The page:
His remarks were echoed by Iranian President Mahmoud Ahmadinejad, who said on Sunday that he hopes the Iraqi government will successfully overcome the present sensitive situation.
"The oppressed Iraqi people have experienced very tough situation over the past decades ... the country is now experiencing a very sensitive situation," Ahmadinejad said in his meeting with al-Maliki in Tehran.
"But by relying on its powerful nation, the prospects for the country's leader and nation is very promising," he said, " Invaluable achievement will emerge after suffering hardship and this will double the sweetness of success."
All countries should spare no efforts to help the Iraqi government successfully overcome current situation, Ahmadinejad said, adding that Iraq's neighbors, friends as well as the United Nations should all help restore stability and security in Iraq, but the role of its neighbors is much heavier to the end.
As al-Maliki was visiting Iran to reassure Tehran over Baghdad's planned security agreement with Washington, Pentagon spokesman Bryan Whitman said on Monday that US forces which might remain in Iraq in the future will not be used to attack Iran.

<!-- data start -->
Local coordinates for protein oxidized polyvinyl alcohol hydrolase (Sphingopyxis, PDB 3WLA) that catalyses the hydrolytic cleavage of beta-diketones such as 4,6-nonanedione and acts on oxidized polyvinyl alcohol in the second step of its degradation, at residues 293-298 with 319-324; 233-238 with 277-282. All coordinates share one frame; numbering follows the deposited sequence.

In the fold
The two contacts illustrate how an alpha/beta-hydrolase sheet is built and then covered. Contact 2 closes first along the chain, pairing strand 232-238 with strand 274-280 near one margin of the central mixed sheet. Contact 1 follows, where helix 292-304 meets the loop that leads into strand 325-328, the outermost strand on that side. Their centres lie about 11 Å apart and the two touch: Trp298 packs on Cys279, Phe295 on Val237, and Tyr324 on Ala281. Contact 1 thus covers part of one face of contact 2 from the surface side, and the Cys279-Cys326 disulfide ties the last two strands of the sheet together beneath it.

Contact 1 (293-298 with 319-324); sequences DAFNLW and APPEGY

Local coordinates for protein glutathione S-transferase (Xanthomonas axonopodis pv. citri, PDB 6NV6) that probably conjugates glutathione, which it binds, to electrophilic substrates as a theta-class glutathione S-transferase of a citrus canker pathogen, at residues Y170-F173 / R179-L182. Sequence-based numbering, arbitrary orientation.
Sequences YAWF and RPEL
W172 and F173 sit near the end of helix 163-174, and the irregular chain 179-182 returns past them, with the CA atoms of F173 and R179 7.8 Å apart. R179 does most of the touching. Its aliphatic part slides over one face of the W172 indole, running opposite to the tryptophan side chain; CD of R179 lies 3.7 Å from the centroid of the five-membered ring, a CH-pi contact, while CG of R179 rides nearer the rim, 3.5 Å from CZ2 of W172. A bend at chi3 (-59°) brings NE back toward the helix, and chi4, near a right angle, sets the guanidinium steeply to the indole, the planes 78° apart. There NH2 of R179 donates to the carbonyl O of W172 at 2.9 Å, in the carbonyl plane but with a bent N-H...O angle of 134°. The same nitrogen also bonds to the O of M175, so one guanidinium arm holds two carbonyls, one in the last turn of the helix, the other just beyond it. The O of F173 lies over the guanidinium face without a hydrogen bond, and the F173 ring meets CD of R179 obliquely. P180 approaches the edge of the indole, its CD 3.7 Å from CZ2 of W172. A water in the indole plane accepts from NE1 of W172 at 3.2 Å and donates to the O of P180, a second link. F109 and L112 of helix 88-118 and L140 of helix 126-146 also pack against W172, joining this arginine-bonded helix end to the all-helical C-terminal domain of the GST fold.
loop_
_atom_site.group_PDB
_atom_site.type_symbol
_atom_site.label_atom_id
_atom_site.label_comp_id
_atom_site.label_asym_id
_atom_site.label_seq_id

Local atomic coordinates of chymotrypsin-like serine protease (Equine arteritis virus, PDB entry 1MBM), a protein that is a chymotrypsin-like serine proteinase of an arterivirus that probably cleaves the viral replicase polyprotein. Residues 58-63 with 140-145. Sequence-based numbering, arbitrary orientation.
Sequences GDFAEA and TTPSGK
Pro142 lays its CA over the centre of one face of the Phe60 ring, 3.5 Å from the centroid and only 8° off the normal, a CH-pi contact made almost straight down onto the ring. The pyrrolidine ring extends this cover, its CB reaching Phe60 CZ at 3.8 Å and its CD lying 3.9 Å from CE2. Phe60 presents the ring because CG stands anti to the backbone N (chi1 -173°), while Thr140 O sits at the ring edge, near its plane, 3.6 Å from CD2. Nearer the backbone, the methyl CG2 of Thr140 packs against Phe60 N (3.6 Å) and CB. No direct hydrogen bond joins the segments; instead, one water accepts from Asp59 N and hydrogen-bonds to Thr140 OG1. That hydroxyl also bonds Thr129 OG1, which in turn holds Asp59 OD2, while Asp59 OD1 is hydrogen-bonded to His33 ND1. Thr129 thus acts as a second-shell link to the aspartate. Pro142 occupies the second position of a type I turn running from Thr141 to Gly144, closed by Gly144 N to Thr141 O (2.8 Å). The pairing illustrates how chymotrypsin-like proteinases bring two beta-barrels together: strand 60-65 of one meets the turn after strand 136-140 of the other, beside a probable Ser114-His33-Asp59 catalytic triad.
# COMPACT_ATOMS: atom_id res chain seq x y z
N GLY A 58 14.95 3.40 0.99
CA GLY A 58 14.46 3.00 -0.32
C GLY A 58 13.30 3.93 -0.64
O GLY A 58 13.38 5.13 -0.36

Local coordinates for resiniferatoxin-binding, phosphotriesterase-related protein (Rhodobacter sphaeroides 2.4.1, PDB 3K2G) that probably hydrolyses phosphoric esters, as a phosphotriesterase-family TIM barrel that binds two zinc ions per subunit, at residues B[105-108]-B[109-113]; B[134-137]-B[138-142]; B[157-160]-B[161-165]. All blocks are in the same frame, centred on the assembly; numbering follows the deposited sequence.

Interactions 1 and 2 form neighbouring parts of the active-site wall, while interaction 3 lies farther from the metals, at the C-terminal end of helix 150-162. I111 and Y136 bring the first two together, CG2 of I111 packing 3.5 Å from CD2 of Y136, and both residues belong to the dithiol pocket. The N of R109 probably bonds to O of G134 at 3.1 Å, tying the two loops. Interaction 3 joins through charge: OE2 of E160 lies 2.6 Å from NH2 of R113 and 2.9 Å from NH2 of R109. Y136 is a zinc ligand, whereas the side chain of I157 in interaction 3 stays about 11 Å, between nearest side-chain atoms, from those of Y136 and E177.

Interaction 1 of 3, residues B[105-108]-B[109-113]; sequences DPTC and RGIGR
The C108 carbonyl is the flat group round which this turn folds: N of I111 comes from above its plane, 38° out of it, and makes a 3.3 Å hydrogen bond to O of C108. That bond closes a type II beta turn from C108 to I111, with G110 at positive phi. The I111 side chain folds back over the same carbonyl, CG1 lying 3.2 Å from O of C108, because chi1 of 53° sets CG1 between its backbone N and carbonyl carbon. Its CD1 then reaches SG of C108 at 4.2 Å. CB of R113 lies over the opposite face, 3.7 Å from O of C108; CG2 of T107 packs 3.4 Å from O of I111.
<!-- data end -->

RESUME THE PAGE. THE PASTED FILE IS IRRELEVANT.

"US forces in Iraq will not be used for offensive operations against any of Iraq's neighbors," Whitman said, adding that "We are not seeking permanent military bases in Iraq."
During his visit, al-Maliki also met other senior Iranian officials, including Parliament Speaker Ali Larijani, Judiciary Chief Ayatollah Mahmoud Hashemi Shahroudi, First Vice President Parviz Davoudi, Supreme National Security Council (SNSC) Secretary Ali Larijani and Foreign Minister Manouchehr Mottaki.
Iran and Iraq fought a war between 1980 and 1988, but their ties have warmed considerably since the overthrow of Saddam Hussein's Sunni-dominated regime in 2003. The first visit by an Iraqi Prime Minister to Iran since the US-led invasion was made by Maliki's predecessor Ibrahim al-Jaafari in July 2005.
(Xinhua News Agency June 10, 2008)